Re: Cohousing for Artists [was Cohousing for Senior Artists - Request from CNN
From: Emilie Parker (
Date: Wed, 15 Mar 2017 16:47:58 -0700 (PDT)
Anyone in cohousing can be overly busy and short on funds.  Cohousing
communities in general value art -- music, dance.  Cohousers don't have to
work two jobs, have children and be poor or be married to a lawyer to be an

I'll keep this in mind though Sharon, because maybe I have a lesson to
learn about cohousing.

Emilie Parker
emilie.v.parker [at]
303-317-4558 main
240-350-8533 cell
My website:
Bohn Farm Cohousing Community of Art and Farming:
Artists Cohousing website:
Art Cohousing Meetup:

There is a saying in Sanskrit that goes something like: most people desire
greed and ego as motivation, but the person who is motivated by what greed
and ego themselves desire (e.g., art, humor, beauty, rhythm, harmony,
generosity, intelligence, wisdom, truth) rules the world.

Renay Oshop <>

February 6 at 2:18pm
<> ·

Powerful YOU, my friends.

On Wed, Mar 15, 2017 at 3:17 PM, Sharon Villines <sharon [at]>

> > On Mar 12, 2017, at 9:14 PM, Emilie Parker <emilie.v.parker [at]>
> wrote:
> >
> >
> > A lot of these stories seem to highlight unfair and naive negative
> generalizations upon which to discriminate against art cohousers.
> I knew that would be the case — that people would think I was making
> negative generalizations, but “negative” is a judgement. Reality can be
> reality or it can feel negative. To have a passion that is greater than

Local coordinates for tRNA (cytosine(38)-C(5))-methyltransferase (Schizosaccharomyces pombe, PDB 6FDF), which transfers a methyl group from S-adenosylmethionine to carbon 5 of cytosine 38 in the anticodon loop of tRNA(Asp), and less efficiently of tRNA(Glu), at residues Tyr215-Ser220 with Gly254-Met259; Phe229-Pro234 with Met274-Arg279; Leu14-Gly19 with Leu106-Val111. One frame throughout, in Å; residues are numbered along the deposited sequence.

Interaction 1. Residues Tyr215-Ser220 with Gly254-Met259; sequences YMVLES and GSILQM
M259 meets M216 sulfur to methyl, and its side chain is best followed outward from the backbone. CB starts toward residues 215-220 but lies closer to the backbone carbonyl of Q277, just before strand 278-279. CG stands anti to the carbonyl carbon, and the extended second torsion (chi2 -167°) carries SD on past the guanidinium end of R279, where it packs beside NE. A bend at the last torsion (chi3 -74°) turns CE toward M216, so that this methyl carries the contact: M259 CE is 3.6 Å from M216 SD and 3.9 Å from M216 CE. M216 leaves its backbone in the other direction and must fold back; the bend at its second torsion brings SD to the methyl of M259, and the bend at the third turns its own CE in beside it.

> yard work, stoking the furnace, or cooking meals would not be negative to
> an artist.
> I’m basing this on my experience. I am an artist and have worked with
> artists for 60 years. 25 years teaching at the college level, much of it in
> Soho and Greenwich Village. Plus I was exhibiting, judging shows, running
> workshops for artists, etc. Often commuting 3-4 hours a day.
> The negativity comes from putting the realities of the artist's life
> together with the realities of cohousing. Two hard roads that are good
> roads don’t make one easy road.
> Obviously I’m making generalizations, but generalizations are what is in
> play when you are casting your net to the general   population. You need to
> know what the general population is likely to produce. When you are
> building a cohousing community it is pretty easy at times to feel negative
> about the people who won’t join you and about why they won’t join.
> Artists are a small fraction of the general population. The percentage of
> any population who will be interested in cohousing is a fraction. So we are
> now down to fractions of fractions.
> Then look at the lifestyle of artists — low income, working two jobs. With
> children. These are not the people who can even afford cohousing. And they
> are more interested in their work than anything else. Of course, this
> depends on your definition of artist. I’m thinking about artists who are
> working toward be full-time professional exhibiting, usually teaching, and
> selling their work.
> The generalization of artists being free-spirited, forward thinking
> socially radical, peace-loving, and naturally collaborative people is as
> true of artists as it is of everyone else. And of cohousers.
> That’s why we have to think twice about how wonderful it would be to have
> a cohousing community of artists. It would take as much support as
> affordable or low-income cohousing for people who work two jobs, have
> children, and a primary interest that for visual artists is by its nature
> not social. Dance and music require many hours a day of practice, just to
> keep the physical skills honed. Those hours are put in after paying work.
> The traditional forms of cohousing, with self-management, home ownership,
> and workshare don’t work for everyone.
> Sharon
> ----
> Sharon Villines
> Takoma Village Cohousing, Washington DC
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